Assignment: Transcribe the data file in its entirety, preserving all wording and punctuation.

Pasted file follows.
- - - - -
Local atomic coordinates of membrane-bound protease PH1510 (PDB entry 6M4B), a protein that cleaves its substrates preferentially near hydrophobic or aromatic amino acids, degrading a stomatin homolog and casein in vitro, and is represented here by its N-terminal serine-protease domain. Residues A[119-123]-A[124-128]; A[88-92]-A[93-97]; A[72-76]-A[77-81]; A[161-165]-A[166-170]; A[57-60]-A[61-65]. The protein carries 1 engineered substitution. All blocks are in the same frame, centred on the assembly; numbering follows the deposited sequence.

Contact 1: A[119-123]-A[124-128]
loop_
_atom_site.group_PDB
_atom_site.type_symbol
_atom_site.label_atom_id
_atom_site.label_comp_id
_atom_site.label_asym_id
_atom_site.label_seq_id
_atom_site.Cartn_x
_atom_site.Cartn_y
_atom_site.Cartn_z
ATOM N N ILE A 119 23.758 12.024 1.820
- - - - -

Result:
Local atomic coordinates of membrane-bound protease PH1510 (PDB entry 6M4B), a protein that cleaves its substrates preferentially near hydrophobic or aromatic amino acids, degrading a stomatin homolog and casein in vitro, and is represented here by its N-terminal serine-protease domain. Residues A[119-123]-A[124-128]; A[88-92]-A[93-97]; A[72-76]-A[77-81]; A[161-165]-A[166-170]; A[57-60]-A[61-65]. The protein carries 1 engineered substitution. All blocks are in the same frame, centred on the assembly; numbering follows the deposited sequence.

Contact 1: A[119-123]-A[124-128]
loop_
_atom_site.group_PDB
_atom_site.type_symbol
_atom_site.label_atom_id
_atom_site.label_comp_id
_atom_site.label_asym_id
_atom_site.label_seq_id
_atom_site.Cartn_x
_atom_site.Cartn_y
_atom_site.Cartn_z
ATOM N N ILE A 119 23.758 12.024 1.820